Canada has been forced to temporarily halt its frigate acquisition program following a ruling from the Canadian International Trade Tribunal (CTT). In October, a team of Lockheed Martin Canada and BAE Systems offering the Type 26 frigate was identified as the preferred bidder in the Canadian Surface Combatant program, which will see the construction of 15 warships.
One of the losing bidders, Alion Canada, filed a complaint with the CITT, arguing that the Type 26 does not meet the Royal Canadian Navy’s requirements, including speed and space for crew berths. The company, a subsidiary of Virginia-based Alion Science and Technology Corporation, partnered with Damen Shipbuilding, Atlas Elektronik, and Hensoldt to offer a ship based on the Dutch De Zeven Provincien Air Defense and Command frigate.
The CITT announced that it will review the complaint, and has directed the government to postpone a contract award until the review is complete.
The selection of the Type 26 as the preferred option did not result in an immediate contract. Rather, the preferred bidder status signified the start of formal negotiations with the hope of awarding a contract in early 2019. An unnamed senior official with Public Services and Procurement Canada speaking off the record said the government is optimistic about maintaining the original timeline due to flexibility built into the schedule. However, that stance is likely based on the assumption that the CITT will rule in favor of the government. Conversely, a ruling in favor of Alion could have a significant impact on the program’s schedule if the government is forced to go back and reexamine program requirements and industry submissions.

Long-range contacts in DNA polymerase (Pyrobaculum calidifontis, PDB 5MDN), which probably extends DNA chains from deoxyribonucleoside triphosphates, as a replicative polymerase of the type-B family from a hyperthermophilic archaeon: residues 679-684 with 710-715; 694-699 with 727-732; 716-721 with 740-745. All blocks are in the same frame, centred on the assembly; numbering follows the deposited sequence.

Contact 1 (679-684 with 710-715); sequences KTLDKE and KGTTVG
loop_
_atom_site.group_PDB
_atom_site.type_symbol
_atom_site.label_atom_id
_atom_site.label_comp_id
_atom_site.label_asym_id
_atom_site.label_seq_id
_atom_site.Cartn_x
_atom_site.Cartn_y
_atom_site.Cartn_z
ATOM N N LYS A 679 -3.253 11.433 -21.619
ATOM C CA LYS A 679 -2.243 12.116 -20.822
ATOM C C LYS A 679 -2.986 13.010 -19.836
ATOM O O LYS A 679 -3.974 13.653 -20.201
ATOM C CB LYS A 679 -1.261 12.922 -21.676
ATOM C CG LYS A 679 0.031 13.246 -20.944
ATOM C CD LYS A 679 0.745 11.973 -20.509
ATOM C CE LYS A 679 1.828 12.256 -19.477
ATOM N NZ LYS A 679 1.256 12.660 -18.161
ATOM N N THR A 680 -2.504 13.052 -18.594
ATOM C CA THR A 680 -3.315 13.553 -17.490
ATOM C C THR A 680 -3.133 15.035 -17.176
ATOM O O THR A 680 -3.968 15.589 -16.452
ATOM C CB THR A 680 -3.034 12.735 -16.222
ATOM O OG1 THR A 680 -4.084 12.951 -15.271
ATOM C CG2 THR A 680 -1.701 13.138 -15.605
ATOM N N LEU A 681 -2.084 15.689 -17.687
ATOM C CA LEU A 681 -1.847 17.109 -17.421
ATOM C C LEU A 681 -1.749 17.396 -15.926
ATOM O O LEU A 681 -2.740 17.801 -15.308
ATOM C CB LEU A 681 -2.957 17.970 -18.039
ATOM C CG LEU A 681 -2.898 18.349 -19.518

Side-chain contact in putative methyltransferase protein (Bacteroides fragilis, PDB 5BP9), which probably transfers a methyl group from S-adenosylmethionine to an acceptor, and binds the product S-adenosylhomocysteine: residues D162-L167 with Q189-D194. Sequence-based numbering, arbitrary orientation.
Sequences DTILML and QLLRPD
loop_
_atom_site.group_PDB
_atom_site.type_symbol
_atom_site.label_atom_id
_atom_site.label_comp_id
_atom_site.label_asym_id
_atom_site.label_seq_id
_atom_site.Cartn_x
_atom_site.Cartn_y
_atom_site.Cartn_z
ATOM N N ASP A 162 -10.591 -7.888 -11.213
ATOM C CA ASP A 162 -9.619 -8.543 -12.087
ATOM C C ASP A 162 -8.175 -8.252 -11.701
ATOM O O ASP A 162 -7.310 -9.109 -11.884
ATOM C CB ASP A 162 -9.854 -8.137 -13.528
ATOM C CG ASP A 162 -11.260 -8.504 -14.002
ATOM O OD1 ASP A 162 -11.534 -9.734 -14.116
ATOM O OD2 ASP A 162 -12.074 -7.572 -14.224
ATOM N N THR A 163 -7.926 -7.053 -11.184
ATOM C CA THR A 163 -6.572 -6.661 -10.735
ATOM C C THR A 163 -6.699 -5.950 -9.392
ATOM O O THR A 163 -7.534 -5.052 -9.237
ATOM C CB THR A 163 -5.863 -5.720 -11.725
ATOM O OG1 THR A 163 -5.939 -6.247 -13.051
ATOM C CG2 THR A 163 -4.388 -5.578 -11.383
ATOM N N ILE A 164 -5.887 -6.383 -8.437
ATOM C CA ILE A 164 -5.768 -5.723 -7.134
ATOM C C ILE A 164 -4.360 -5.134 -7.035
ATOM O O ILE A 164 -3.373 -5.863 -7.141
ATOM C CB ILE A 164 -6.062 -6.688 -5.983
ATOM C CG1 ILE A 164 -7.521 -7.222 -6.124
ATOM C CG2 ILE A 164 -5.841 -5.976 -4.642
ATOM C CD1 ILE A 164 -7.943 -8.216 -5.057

The Navy can hardly afford a lengthy delay. The program is already significantly behind schedule, so much so that one of the ship classes the new frigate is replacing, the Iroquois class destroyer, has already been removed from service.
The government initially said it would only consider proven ship designs that were already in service with other navies, but subsequently altered the program requirements to allow the new Type 26 to compete. The complaint from Alion touched on this fact, arguing that program requirements were altered 88 times in such a manner as to allow the government to select an “unproven design platform.”